My job here at TendersLounge is not to break news (I can’t compete with ESPN for that) but to comment on how it affects the world of goalies. Today the goalie world loses one of the best there’s ever been (I’m not eulogizing him, he is still alive!) as Dominik Hasek has retired from the NHL.
He is the only goalie to win the league MVP award twice. He has six Vezina trophies. He’s won the Stanley Cup twice. He was one half of the most infamous goal in recent NHL history and part of one of the most famous games in recent Olympic history. He finished his career with the highest save percentage ever.
All of those accomplishments might not even cover his biggest accomplishment and that was changing the way the position was played. You may not have been able to call it a style, but he changed the game none-the-less. Call it the ‘Hasek style of goaltending’. Call it the “stop-the-puck-with-any-part-of-your-body style”. Or as MasterCard so eloquently put it years ago, “having a slinky for a spine… priceless”.
Osgood is finally starting to receive some of the overdue respect that is clearly due to him. But really, how could hockey writers possibly say anything negative about him now, even if they wanted to? Pretty easily apparently! In his on-ice interview before the Cup was presented, NBC’s Pierre McGuire started off by pointing out (again) that Osgood was supposed to be a backup and after acknowledging the obvious, i.e. that Osgood was now a Cup-winning starter, McGuire increduously asked “how did that happen?”
Will another Stanley Cup rid Chris Osgood of his Rodney Dangerfield reputation? Will a first Stanley Cup get Marc-Andre Fleury invited to Team Canada’s Olympic squad in 2010? Hopefully the answer to each question is ‘yes’. Will one of these two accept the Conn Smythe trophy as the playoff MVP? Odds are that answer will be no, although each has played well enough to lay claim to it.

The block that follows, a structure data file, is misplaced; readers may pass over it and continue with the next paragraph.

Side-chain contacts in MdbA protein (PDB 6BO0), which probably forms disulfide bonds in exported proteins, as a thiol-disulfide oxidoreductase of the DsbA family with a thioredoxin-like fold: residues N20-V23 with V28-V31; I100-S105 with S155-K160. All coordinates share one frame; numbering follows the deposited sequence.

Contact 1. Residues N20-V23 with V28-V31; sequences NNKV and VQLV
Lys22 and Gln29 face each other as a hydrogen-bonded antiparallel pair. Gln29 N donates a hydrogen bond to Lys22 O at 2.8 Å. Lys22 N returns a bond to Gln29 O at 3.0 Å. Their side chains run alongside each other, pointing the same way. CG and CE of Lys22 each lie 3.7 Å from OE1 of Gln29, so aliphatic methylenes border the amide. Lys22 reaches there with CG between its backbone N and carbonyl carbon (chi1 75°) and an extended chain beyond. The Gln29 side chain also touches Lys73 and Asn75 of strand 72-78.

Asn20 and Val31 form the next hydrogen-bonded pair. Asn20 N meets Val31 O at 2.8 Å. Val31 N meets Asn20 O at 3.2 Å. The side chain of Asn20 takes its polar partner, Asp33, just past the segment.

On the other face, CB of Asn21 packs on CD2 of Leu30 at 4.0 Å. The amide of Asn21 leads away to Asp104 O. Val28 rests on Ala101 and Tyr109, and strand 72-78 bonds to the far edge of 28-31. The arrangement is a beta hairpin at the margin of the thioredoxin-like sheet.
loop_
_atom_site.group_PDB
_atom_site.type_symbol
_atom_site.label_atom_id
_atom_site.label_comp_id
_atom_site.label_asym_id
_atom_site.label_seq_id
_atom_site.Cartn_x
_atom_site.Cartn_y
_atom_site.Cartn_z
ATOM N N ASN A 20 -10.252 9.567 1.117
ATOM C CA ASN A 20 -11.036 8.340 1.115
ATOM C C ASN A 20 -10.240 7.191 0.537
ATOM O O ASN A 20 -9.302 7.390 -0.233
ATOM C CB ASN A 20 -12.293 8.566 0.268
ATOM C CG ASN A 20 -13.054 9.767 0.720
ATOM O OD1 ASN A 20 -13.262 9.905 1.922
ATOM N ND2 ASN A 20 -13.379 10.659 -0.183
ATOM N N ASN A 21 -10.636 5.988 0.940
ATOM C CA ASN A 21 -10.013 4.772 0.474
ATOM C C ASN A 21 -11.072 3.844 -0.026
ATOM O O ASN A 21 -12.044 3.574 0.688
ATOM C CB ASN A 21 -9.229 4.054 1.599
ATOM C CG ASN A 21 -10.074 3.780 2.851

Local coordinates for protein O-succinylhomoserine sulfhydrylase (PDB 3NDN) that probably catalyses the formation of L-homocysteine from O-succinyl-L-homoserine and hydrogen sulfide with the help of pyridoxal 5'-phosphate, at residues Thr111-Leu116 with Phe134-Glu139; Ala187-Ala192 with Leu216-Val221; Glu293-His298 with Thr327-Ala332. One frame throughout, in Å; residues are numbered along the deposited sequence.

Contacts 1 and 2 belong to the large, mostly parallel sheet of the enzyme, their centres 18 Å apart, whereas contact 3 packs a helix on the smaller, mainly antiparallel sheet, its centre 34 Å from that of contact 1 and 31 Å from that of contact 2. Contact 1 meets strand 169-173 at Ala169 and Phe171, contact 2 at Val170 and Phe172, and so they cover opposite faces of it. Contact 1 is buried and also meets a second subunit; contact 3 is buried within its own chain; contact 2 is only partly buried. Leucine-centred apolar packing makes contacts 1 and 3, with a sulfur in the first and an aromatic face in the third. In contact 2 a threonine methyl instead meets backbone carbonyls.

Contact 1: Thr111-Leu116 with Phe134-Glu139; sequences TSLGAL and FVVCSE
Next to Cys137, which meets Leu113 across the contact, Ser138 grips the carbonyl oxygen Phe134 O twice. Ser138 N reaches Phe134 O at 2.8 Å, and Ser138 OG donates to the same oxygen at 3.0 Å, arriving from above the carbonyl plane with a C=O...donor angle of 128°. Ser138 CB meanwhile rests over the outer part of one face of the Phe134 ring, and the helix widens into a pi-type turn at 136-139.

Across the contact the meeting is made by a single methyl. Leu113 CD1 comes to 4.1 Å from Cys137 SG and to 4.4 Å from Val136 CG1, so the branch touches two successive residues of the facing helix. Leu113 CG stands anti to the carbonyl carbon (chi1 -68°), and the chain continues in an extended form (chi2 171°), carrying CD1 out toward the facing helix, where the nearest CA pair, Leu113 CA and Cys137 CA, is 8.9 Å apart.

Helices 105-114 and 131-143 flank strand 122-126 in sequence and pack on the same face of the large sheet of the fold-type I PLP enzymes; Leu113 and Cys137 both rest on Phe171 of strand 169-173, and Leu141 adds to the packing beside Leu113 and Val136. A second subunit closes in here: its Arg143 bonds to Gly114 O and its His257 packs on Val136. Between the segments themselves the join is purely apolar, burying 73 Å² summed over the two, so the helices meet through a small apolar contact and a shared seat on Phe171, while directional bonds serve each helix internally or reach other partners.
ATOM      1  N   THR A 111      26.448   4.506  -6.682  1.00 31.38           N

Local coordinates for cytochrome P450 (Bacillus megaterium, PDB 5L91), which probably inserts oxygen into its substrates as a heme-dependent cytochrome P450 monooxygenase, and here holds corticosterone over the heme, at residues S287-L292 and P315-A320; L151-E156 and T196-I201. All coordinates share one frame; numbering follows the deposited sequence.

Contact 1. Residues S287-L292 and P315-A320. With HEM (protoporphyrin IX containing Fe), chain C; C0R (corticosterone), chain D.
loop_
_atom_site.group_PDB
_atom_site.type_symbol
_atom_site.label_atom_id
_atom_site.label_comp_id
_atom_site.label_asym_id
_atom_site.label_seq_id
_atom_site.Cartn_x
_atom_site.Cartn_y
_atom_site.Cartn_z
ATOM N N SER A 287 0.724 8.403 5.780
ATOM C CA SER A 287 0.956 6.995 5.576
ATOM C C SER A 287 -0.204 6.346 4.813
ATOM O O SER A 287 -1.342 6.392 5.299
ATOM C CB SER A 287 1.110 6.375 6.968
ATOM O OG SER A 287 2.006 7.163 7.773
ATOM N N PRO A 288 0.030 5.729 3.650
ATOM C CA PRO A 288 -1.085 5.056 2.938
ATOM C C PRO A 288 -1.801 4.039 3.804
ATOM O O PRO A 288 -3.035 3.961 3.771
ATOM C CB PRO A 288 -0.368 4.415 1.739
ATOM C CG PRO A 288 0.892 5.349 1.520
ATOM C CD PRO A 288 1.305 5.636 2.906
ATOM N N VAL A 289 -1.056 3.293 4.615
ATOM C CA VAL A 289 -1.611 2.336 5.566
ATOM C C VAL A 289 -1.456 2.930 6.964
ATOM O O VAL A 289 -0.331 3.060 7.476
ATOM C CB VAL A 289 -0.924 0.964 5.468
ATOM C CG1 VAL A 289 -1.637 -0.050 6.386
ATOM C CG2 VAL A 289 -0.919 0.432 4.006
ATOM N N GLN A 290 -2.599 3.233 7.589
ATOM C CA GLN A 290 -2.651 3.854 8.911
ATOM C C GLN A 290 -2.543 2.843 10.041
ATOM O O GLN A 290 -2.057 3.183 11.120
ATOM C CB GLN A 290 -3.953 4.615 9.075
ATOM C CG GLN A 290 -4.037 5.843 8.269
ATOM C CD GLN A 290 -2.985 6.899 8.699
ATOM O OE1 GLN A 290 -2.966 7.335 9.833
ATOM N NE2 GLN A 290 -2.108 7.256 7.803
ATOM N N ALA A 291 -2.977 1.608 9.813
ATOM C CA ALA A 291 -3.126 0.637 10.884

12 of the 42 Conn Smythe winners have been goalies, and in two cases (Ron Hextall in 1987 and Jean-Sebastien Giguere in 2003) came despite losing the finals. 1-in-4 odds aren’t bad but certaintly aren’t enough to simply bet on the best goalie in the finals. Each time the Conn Smythe has been won by a goalie its come from a dominating performance that simply couldn’t be ignored. Continue reading
Pete Peeters came within a game (and a missed offside call) of doing it in 1980. Five years later Pelle Lindbergh won one game in the finals but ultimately lost to the Oilers. Ron Hextall almost did it in 1987 after being down three games to one against the Oilers and then fell short against the Red Wings ten years later. And this year Martin Biron has led an unexpected run by the Flyers to the Conference Final. But in the 40 years of franchise history, Bernie Parent remains the only Flyers goalie to win the Stanley Cup.
Parent still lives in the Philadelphia area and has embraced his role at the Godfather of Flyers goalies. He proudly watches each successive generation of goalies try to duplicate his success and likes what he sees this year. “Biron is playing well… he is seeing the puck in slow motion”. What Parent likes most about Biron is his ability to bounce back. “Just because he has a bad game or a bad stretch, he doesn’t question himself as a goalie”.